I mean social arrangements, economic conditions, and political structures could all be designed so that individuals can take in their experience whole and coherently, relate with other people freely and honestly, comprehend all that goes on in their working and civic lives, share in the decisions that make it all function, and not feel intimidated or impotent because there are any large hidden forces beyond their control or reckoning.
What it takes is a scale at which individuals become neighbors and lovers instead of just acquaintances and ciphers, makers and creators instead of just users and consumers, participants and protagonists instead of just observers and taxpayers.
This alternative future would certainly not be without its problems, some considerable perhaps, and would likely face crises of its own in the course of its enactment, which in any case might take several decades, unless the will to escape the impending doom serves to vivify populations worldwide. But it would, at a minimum, provide relief from the imperilment brought on by the large-scale institutions of the present.
Such an age would not be congenial to centralized bureaucracies or high-tech conglomerates, would not permit multi-billion-dollar investments in nuclear plants or military adventures or useless space stations. It would not allow the production of 89 million polluting motor vehicles (2014) every year, or countrywide fracking that fouls drinking water and creates earthquakes, or metropolitan areas of 24 million people, or a cabinet department (Homeland Security) formed out of 22 agencies with 216,000 bureaucrats, or the manufacture of 387 cereal brands in America, or a Code of Federal Regulations that at 175,496 pages in 2014 was 117 times as big as the Bible, or a single World Trade Organization, governed by a secret court, regulating 90 percent of international trading.
At the moment such a world might seem a utopian dream, and it will not come easily, but there are several reasons to imagine it possible.
Photo by achresis khora/Flickr
For one, it accords with some of the deepest instincts of the human animal, possibly encoded in our DNA, such as the need for tribal and community sustenance, for harmony with the natural world, for companionship and cooperation. It accords with the experience of by far the greatest part of human history, from the earliest settlements to most of the world today, in which people lived in compact villages and self-contained towns, crafting and hunting (and later farming and herding) for themselves, before some of them evolved into cities and empires. And it accords with much that is rooted in the American experience, such as the traditions of cooperation and self-sufficiency that grew up in the early settlements, the town-meeting democracies that extended at one time from New England to Virginia, the agrarian and anti-authoritarian values of the Founding Fathers, the Jeffersonian understanding of scale and distrust of centralism, the drive for self-sufficiency and independence that for generations led people from the cities to the frontier.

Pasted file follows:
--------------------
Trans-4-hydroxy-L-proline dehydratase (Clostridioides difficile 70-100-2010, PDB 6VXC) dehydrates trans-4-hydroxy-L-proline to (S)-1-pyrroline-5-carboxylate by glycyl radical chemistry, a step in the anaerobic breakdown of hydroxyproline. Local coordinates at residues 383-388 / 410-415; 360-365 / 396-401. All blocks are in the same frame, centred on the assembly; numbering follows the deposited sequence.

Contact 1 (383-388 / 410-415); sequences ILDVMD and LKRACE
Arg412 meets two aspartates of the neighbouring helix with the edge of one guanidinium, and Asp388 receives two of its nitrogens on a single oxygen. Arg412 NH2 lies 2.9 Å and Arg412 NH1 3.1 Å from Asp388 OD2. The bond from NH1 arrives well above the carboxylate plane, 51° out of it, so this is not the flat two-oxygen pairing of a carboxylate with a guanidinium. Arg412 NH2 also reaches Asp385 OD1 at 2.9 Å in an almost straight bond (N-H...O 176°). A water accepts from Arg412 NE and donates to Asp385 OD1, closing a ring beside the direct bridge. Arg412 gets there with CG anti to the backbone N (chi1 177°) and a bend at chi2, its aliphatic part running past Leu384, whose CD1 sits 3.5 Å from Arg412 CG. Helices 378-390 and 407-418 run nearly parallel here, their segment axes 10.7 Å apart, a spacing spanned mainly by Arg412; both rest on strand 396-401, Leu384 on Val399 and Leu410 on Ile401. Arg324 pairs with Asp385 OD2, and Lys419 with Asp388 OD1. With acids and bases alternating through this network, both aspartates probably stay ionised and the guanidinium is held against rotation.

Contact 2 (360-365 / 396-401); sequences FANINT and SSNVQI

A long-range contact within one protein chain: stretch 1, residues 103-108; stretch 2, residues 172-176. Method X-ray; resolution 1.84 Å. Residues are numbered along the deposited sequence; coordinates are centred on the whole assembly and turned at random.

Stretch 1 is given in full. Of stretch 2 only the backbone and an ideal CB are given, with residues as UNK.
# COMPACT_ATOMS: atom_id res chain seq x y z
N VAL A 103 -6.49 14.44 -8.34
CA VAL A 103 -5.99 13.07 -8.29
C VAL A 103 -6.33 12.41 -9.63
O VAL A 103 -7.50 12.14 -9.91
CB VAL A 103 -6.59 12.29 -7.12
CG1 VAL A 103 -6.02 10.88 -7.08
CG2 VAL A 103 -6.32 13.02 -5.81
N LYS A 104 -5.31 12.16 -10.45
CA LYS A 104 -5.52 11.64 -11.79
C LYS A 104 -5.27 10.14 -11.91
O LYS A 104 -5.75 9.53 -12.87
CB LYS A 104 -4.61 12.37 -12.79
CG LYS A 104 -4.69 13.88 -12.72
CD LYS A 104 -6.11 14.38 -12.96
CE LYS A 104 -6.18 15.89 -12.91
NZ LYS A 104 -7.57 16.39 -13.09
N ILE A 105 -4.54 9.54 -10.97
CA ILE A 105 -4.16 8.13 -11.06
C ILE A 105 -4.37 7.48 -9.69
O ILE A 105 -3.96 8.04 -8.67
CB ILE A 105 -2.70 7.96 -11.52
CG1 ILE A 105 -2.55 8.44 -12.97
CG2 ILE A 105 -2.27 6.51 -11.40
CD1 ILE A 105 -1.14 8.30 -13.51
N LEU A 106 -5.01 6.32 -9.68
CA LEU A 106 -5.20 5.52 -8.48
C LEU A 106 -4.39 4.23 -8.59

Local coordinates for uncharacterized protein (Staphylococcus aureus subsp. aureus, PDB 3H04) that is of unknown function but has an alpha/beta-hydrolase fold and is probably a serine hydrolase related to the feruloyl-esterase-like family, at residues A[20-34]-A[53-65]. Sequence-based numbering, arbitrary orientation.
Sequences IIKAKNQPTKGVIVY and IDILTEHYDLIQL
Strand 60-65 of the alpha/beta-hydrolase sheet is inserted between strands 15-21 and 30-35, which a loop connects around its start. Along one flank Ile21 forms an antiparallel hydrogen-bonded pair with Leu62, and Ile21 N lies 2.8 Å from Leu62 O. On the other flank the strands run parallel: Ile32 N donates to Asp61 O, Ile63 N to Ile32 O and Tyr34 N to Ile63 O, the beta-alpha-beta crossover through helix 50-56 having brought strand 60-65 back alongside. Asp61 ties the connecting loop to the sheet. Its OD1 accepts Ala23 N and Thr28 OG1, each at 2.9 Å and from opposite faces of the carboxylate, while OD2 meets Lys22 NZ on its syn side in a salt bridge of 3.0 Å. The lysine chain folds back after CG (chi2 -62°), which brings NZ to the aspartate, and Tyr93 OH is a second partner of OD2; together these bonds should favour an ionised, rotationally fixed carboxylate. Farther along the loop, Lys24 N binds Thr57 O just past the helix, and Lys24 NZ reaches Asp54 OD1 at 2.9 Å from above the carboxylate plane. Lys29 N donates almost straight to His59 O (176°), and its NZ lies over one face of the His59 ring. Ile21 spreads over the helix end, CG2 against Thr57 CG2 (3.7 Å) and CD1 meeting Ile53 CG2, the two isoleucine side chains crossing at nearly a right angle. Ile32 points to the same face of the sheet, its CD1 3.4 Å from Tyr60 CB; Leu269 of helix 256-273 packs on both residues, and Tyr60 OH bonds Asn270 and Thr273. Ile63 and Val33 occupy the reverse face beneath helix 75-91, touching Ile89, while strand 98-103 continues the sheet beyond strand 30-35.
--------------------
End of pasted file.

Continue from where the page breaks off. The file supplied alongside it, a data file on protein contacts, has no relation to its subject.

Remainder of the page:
For another, we have had the advantage of knowing the ills and errors of high technology in these past decades, the one ironic benefit of its super-rapid exponential growth. I say “we” though it might better be said “a few,” and those of the quasi-Luddistic bent who realize that machines must be differentiated so that those that are of human scale — small, safe, simple, manageable by a single individual, along the lines suggested by E. F. Schumacher’s “alternative technology” — are not confused with all those that tie people into large, dangerous, complex, and uncontrollable systems and webs.
The Luddites, as a matter of fact, made those distinctions, for they were very comfortable with certain small-scale looms and stocking machines they used every day, only opposed to the belching factories that replaced them, “machinery hurtful to the commonality” as they said in one threatening letter. Thus a human-scale world would have the advantage of knowing not to depend on technology that involved expensive and manipulable machines within large, widespread, even global complexes that would have no regard for the individual village, the community, the family.
And finally, the evidence continues to mount, despite certain trends to the contrary, that such a human-scale future is, at least in many tenets, doable.
Models for almost every part of such a future already exist now, or have existed in the knowable past, in many parts of the world, including our own: worker-owned businesses, intentional communities, cooperative movements and banks; generations-old independent communes — like the twenty-three Bruderhof communities around the world and the seven Amana villages in Iowa — Quaker meetings governed by consensual democracy, coast to coast; independent city-states, basic to life in ancient Greece, common in medieval Italy, recurrent in modern times and extant today in many places, including Singapore, Monaco, San Marino, and the Vatican; societies without a state, from the million years of tribes in Africa, Indian tribes in both North and South America, settlements in Polynesia and other South Pacific islands, New England villages in the US colonial period, and countless others.
Most of these entities have lived within the shadows of larger institutions and states, it is true, but that is only a testament to the fundamental, and apparently eternal, tenacity of the idea of the empowered community. And if it has been done, it can be done.
Inuit children are given a puzzle at a fairly early age that asks them if, given a square of nine dots, how can you connect all the dots with only four straight lines, never taking your pencil off the paper?
Most Inuit have no difficulty in solving this after a few minutes, but even sophisticated children in other parts of the world have failed to solve it, and it stumps most adults as well. Those who fail are accustomed by their culture to certain quite unconscious ways of thinking that are difficult to break out of, but Inuit children, living as they do in wide open arctic spaces, naturally have a different sense of space. With that sense they find nothing difficult in the idea of extending the straight lines beyond the nine-dot square, thus:
In the same way, there is much about the human-scale alternative that at first seems impossible, undoable. But that is largely because our culture has conditioned us in myriad ways over the last several centuries to thinking of certain kinds of solutions and disregarding — in fact not being aware of — others.
But they are there.